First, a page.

Coed Cadw – the Woodland Trust

Coed Cadw Woodland Trust the UK's largest woodland conservation charity, working for a UK rich in native woods and trees, for people and wildlife. In Wales we have over 14,000 members and 85,000 supporters. We manage over 100 sites in Wales covering 2,697 hectares (6,664 acres). Wales is one of the least wooded countries in Europe, with woodland making up just 14% of the landscape and less than half of this is native woodland.

Whether Wales is adopting a sustainable approach to the maintenance and enhancement of its road network in the context of key legislation such as the Well-being of Future Generations (Wales) Act 2015 and the Active Travel (Wales) Act 2013


1.             Coed Cadw – the Woodland Trust would like to make the following brief comment In relation to this question.

2.             As regards  to the protection of the biodiversity and other values of ancient woodland and veteran trees our evidence is that road building has continued to be a significant  causes of damage and  destruction to 63  ancient woods in Wales that have been damaged or destroyed  since 1999.   The Welsh Government’s own road building programme is a significant contributor to this.    

3.             The fundamental fact is that ancient woodlands and ancient trees and the soils that support them cannot be replaced and their loss cannot be mitigated for by compensating habitat creation, even for example on a 30 ha of new habitat for every hectare destroyed, as is proposed for HS2.    Every case of loss represents a permanent reduction to the biodiversity heritage passed to the next generation and contributes to the on-going widespread and continuing decline in biodiversity - which the Welsh Government has made commitments to address.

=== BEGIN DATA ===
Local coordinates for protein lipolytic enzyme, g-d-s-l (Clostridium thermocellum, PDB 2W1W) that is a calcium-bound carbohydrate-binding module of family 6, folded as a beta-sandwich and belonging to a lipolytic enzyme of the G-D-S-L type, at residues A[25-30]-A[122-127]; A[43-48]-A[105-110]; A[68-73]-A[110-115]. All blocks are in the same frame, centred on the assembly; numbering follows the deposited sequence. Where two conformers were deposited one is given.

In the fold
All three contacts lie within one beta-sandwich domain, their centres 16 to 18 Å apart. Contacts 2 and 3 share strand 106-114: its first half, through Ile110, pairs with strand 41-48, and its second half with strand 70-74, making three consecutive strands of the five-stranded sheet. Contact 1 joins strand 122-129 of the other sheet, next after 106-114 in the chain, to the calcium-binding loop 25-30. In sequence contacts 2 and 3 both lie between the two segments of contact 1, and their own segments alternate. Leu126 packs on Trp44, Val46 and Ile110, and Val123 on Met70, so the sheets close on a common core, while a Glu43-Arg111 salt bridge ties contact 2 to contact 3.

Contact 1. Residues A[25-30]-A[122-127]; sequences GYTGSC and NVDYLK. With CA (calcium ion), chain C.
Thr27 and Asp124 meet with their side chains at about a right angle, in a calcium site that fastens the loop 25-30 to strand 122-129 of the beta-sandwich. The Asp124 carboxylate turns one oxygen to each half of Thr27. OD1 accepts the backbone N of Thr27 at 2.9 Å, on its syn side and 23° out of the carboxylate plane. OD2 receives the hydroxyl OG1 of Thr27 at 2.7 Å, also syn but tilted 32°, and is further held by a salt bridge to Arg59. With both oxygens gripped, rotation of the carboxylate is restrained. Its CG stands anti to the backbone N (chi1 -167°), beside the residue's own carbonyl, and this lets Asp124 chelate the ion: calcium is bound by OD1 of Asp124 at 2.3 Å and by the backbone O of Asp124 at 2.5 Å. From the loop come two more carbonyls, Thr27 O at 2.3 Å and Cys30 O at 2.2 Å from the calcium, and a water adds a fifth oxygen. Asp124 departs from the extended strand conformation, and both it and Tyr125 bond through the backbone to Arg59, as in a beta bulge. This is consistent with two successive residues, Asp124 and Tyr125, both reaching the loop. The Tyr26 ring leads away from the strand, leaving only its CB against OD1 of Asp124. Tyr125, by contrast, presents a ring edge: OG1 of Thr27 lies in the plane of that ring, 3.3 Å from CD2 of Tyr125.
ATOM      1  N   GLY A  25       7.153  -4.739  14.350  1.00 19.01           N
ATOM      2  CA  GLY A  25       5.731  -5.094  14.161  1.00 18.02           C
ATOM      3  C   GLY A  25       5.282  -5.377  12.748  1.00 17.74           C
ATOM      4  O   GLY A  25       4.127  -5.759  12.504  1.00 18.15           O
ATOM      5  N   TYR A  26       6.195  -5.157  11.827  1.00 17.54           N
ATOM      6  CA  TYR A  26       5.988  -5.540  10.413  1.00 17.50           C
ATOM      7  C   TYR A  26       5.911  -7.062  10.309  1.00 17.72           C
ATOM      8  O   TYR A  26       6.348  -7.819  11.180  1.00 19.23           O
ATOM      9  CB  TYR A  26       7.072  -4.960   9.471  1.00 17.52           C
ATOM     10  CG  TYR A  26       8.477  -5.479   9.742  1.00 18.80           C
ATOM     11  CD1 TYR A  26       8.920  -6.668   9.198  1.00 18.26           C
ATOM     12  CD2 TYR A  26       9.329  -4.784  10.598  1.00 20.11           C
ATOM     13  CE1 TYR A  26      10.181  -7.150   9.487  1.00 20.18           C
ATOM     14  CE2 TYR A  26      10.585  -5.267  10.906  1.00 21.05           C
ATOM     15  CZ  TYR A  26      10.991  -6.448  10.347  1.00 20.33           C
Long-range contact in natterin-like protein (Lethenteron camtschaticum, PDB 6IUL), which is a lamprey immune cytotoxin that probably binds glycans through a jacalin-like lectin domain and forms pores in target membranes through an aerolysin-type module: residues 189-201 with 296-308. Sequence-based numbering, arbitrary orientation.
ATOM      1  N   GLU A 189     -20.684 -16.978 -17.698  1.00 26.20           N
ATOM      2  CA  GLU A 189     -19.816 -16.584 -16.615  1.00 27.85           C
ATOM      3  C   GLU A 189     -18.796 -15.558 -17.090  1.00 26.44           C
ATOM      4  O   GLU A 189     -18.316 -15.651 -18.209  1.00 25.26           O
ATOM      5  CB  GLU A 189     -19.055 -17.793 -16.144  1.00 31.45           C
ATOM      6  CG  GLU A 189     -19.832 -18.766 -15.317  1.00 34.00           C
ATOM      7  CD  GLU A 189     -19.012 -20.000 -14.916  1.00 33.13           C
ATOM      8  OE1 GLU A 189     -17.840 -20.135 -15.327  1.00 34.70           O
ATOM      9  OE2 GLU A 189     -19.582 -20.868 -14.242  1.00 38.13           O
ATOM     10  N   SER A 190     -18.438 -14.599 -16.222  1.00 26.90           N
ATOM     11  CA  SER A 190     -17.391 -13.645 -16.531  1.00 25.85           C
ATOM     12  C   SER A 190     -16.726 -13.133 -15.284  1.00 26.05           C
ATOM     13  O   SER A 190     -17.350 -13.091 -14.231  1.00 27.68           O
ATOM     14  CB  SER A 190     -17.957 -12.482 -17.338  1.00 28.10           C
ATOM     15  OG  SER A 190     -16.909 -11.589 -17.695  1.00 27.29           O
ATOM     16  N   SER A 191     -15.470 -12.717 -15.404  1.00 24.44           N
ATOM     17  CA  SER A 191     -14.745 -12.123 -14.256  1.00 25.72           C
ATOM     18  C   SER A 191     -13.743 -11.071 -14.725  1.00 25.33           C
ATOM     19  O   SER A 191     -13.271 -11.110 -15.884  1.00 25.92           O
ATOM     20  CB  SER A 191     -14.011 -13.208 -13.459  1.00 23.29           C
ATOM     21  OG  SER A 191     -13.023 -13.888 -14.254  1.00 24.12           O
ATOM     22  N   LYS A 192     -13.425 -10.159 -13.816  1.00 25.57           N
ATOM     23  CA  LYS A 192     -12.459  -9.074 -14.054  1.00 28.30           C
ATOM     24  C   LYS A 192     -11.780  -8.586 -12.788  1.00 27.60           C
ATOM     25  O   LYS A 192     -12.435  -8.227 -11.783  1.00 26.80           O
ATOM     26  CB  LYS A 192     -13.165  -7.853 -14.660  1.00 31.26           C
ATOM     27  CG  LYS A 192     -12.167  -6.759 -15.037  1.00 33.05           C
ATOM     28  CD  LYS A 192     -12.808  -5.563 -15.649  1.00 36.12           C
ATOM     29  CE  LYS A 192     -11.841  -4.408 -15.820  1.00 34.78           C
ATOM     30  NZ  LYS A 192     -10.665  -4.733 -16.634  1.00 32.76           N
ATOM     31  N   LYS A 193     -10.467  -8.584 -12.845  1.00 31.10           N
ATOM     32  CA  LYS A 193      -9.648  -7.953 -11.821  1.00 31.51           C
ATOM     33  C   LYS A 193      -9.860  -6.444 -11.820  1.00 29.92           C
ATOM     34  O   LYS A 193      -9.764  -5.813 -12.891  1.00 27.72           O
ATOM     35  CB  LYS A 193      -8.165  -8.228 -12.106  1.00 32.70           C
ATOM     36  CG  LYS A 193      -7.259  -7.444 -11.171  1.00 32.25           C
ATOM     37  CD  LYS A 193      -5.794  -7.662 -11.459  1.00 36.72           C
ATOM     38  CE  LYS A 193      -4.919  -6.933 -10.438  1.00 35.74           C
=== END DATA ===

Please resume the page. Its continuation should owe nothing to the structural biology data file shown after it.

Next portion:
4.             This inevitably creates a fundamental conflict with sustainably policy.  In the Trust’s judgement a sustainable approach to the delivery of road building and road enhancement schemes has not been undertaken across Wales in recent years.

5.             This has been highlighted by such proposals as the Welsh Government’s plan for an M4 corridor around Newport that as well as cutting through four SSSI’s and the Gwent Levels, will also result in the loss and damage of four irreplaceable ancient woodlands. This proposal, currently at public enquiry, has been roundly criticised by conservation organisations.   The Future Generations Commissioner for Wales, has highlighted critical concerns such as ecological resilience, failure to meet the definition of sustainable and appropriate economic growth (in line with the “Prosperous Wales” goal in the Act), not providing evidence of proportionate and responsible resource use, ecological footprint and carbon emissions.

6.             Other schemes such as the A55/A494/A548 Deeside Corridor in Flintshire, has seen the Welsh Government propose to drive a new road through irreplaceable ancient woodland between Northop and Flint, known as Leadbrook Wood (and Oakenholt Wood), contrary to its own planning policy. This unsustainable approach was further highlighted, by the two route options offered during a public consultation on the scheme, both of which resulted in ancient woodland destruction.   

7.             We now see there is another proposal to link the M4 and A48 in the Vale of Glamorgan which offers routes which will both cause loss of more ancient woodlands.

8.             Our ask of the Welsh Government and the Welsh Assembly is to be entirely honest and transparent about the permanent damage that these schemes  cause and the conflicts this creates with sustainability aspirations.    We suggest that such damaging infrastructure developments need to be made much more exceptional and clearly become the last resort of sustainable development policies rather than the first resort of economic development delivery.



Jerry Langford

Public Affairs Manager

Coed Cadw – the Woodland Trust

26th April 2018